So what’s the deal with hermit crabs? Some people think they’re adorable, and others would rather they not pinch their toe. The chances of toe pinching is unlikely as they would much rather crouch in their shell than pick a fight with a human. If you go to the La Jolla Tide Pools, you will most likely encounter these guys, so let’s dive into what makes them so interesting.
Hermit Crabs are part of the Decapoda Crustacean family, meaning they are 10 legged marine animals with a hard exoskeleton. You’ll find crabs and lobsters fitting this definition.
Hermit Crabs do not grow their own shells and often occupy abandoned snail shells to protect their vulnerable soft bellies. People have even taken the time to create fun artificial shells for them made of glass or plastic, however, they are very sensitive to metal.
Hermit crabs molt and shed their exterior hard shells. During this time they are very vulnerable and often do this seasonally in groups. As they grow larger, they find larger shells to occupy. They can also regrow lost limbs. The largest of these crabs are the coconut crab in Indonesia which can grow up to 3 ft in length!
They are actually incredibly social amongst themselves and can be found in herds of thousands. They will often molt together, and trade or fight for shells. Sometimes it can be seen as a cascading effect starting with one crab wanting a new shell and suddenly they are all changing homes.
Like other crabs, they are scavengers. One claw is good for attacking and defending, and the other claw is good for picking and gathering their food. They’ll eat just about anything and are very adaptable to new environments.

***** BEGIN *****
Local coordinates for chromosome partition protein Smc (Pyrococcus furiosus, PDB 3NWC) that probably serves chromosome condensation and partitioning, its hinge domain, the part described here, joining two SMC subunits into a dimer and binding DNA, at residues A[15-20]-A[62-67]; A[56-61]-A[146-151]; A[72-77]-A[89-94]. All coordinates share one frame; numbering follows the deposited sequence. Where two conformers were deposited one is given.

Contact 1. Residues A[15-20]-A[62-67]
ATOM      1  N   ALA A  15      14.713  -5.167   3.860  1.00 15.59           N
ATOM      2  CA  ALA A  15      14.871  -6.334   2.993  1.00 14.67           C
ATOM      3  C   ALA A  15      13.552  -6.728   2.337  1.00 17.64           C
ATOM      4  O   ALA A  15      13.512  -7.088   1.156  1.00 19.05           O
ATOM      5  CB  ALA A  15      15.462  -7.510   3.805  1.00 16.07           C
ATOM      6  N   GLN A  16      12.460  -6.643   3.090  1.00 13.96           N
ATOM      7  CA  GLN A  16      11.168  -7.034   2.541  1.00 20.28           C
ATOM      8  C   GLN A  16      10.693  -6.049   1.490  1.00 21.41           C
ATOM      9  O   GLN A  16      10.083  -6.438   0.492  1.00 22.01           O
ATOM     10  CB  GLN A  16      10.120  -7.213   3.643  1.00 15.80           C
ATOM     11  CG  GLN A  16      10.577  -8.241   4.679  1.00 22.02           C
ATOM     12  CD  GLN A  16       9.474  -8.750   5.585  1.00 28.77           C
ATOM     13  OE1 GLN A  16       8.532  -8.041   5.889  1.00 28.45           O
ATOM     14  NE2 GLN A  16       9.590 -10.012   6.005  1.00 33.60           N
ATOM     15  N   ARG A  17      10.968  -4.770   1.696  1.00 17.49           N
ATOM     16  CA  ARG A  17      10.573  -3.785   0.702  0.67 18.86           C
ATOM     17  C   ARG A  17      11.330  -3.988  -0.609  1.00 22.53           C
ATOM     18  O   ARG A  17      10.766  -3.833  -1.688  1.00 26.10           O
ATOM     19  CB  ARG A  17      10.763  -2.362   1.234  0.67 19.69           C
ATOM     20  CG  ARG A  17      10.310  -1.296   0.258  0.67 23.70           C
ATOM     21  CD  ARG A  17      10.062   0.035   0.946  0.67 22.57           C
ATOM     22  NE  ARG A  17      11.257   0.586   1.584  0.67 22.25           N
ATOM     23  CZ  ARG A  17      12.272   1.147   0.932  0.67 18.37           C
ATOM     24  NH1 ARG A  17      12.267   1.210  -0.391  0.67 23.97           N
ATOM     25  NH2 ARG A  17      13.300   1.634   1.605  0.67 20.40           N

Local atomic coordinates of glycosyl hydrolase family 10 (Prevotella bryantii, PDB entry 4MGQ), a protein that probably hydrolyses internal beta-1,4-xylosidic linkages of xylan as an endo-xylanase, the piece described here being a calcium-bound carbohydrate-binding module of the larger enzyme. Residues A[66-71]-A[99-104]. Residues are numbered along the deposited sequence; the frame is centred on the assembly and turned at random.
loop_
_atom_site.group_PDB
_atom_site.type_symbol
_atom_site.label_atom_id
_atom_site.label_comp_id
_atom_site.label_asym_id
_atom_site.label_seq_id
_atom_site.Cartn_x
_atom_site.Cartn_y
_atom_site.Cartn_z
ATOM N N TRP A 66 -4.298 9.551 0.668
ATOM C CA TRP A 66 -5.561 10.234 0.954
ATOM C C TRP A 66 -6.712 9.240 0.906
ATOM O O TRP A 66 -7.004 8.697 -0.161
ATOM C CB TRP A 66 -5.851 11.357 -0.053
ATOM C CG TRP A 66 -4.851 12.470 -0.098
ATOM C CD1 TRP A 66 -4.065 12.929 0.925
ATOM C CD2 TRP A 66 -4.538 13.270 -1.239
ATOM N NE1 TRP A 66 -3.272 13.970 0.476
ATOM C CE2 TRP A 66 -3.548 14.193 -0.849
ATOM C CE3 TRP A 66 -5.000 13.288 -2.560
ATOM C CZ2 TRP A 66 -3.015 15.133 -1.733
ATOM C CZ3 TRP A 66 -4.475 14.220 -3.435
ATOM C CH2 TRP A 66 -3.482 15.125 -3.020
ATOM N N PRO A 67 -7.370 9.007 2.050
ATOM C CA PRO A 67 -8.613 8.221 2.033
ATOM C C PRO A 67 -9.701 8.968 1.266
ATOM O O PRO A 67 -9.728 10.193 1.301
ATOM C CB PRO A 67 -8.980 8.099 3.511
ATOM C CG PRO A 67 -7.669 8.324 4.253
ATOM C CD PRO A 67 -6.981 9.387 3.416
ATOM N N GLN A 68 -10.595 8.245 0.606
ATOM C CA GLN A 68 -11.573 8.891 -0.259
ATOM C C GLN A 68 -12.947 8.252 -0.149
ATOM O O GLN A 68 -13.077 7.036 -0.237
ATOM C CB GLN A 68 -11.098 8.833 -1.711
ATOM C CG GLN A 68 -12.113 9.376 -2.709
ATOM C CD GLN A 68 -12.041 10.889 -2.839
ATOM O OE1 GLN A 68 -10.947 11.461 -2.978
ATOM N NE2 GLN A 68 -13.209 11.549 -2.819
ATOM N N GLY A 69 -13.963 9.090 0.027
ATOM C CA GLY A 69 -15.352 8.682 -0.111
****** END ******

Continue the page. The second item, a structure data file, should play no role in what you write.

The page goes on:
At almost every Wings, which exist on almost every beach town, you’ll find a hermit crab section where you can buy little crabs in fun painted shells. These are terrible environments for them, so just make sure you have a real home for them if you do take them home and don’t keep them in the tiny carrier they come in. Once they are comfortable in your hand they are actually pretty fun, curious, and great climbers. Some people even go extensively into making fun Crabitats, by creating climbing spots for them in their cage. It’s important that a happy and healthy Crabitat is social with several crabs, but not overcrowded. there should be moisture that can be trapped because even terrestrial crabs use gills, but not so moist that mold grows. Place sponges in their water bowls, use clean sand, and change up their diet every now and then with special treats like tiny fruit bits.